Aaron and his wife, Allison, are newlyweds and avid animal lovers. They have two dogs, a black Labrador Retriever named Bella and a chocolate Lab, June, who doubles as Aaron’s hunting companion. They also own a former feral kitten named Littlefoot that Aaron rescued, and a three-legged kitty named Theo that Allison rescued.  As an outdoors enthusiast, Aaron operates a YouTube channel that focuses on hunting and is preparing to launch a second that will review outdoor gear. 

An old disused factory, abandoned and in ruins, with a smashed roof and a chimney. Tall weeds invade the building. Concept of economic bankruptcy. Cloudy sky. Italy, Foligno, Umbria.

What Can Brownfields Do For You?

At the most basic level, brownfields are idle tracts of land that are either contaminated or believed to be contaminated. Abandoned factories, gas stations, dry cleaners and railyards are just a few examples of the nearly half a million brownfield sites in the U.S. currently.

Expansion or redevelopment of a brownfield may be challenging because of the real or perceived presence of hazardous substances, pollutants or other contaminations. These sites, despite often being in prime locations, may sit dormant for years as the barriers and costs related to cleanup may exceed the redeveloped site’s value.

However, there are many advantages to cleaning up and reinvesting in brownfield sites. In addition to boosting the local tax base and facilitating job growth, redeveloping a brownfield site utilizes existing infrastructure and takes the development pressure off undeveloped land.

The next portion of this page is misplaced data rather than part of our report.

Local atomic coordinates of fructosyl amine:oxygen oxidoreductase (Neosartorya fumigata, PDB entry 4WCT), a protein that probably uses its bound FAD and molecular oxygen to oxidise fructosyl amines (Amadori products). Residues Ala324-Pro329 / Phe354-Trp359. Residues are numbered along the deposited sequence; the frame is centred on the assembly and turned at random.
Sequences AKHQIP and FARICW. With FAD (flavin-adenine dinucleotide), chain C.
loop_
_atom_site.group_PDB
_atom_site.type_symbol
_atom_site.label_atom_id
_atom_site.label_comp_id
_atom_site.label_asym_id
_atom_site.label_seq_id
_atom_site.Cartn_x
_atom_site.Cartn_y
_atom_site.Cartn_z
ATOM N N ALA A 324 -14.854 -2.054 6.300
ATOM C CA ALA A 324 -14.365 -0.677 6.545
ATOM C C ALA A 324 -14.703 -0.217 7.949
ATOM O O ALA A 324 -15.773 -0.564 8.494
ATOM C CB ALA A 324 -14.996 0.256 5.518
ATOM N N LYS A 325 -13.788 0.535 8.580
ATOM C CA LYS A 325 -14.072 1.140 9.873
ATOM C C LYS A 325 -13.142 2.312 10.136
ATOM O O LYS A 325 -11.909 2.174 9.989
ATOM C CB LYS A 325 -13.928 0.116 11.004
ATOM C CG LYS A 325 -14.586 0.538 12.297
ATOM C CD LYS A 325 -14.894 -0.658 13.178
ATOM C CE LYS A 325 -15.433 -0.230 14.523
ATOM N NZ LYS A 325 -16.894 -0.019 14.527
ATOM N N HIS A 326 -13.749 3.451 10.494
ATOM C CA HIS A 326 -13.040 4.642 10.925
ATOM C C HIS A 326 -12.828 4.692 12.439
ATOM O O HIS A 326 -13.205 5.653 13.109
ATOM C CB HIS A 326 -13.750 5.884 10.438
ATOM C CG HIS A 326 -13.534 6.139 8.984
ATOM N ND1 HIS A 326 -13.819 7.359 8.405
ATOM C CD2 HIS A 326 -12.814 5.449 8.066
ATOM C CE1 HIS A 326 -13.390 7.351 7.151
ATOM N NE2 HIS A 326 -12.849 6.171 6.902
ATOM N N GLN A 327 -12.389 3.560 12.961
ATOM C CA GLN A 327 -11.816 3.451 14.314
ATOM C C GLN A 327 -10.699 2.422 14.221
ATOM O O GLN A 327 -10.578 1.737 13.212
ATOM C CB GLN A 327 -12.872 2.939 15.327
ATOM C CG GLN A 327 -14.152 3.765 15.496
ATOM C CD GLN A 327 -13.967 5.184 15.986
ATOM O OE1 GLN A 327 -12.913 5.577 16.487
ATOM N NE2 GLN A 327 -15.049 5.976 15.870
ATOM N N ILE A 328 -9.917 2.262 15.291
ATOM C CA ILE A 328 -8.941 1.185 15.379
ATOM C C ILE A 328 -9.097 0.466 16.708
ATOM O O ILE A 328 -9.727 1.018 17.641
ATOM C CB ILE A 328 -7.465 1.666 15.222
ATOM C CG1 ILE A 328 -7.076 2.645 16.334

The good news is that many state governments are actively encouraging remediation and restoration of brownfields by removing barriers and offering incentives and assistance whenever possible.

For example, the Commonwealth of Virginia implements a brownfield restoration and land renewal policy though programs administered through the Virginia Department of Environmental Quality (DEQ), the Virginia Economic Development Partnership (VEDP) and other agencies.

This includes the Virginia Brownfields Restoration and Economic Redevelopment Assistance Fund (VBAF) established by Virginia code to provide grants or loans that promote the restoration and redevelopment of brownfield sites and address environmental obstacles to reuse.

Grants are available to localities and authorities for site assessment and planning (up to $50,000 as of 2022), as well as remediation (up to $500,000).

Brownfield programs can also include liability relief and tax incentives.

For example, in Georgia, the state’s Small Business Liability Relief and Brownfield Revitalization Act (Georgia Brownfield’s Program) allows for the redevelopment or use of contaminated properties while protecting the buyer from future liability related to previous contamination. Eligible parcels classified as brownfield property are also assessed at 40% of fair market value for ten years, creating significant property tax savings.

In North Carolina, a brownfield landowner is entitled to the partial exclusion for the first five taxable years after qualifying improvements have been completed.

How ONE Can Help

Skilled environmental service providers like ONE Environmental stand ready to help localities more quickly and easily take advantage of funding opportunities, liability relief and tax incentives related to brownfields.

For example, the ONE team helped the City of Fredericksburg, Virginia win EPA assessment grants worth a total of $400,000. The ONE team won the competitive bid to assist them with management and performance of the assessment grants. The Fredericksburg Brownfields Program has been responsible for assessing over 46 acres of property.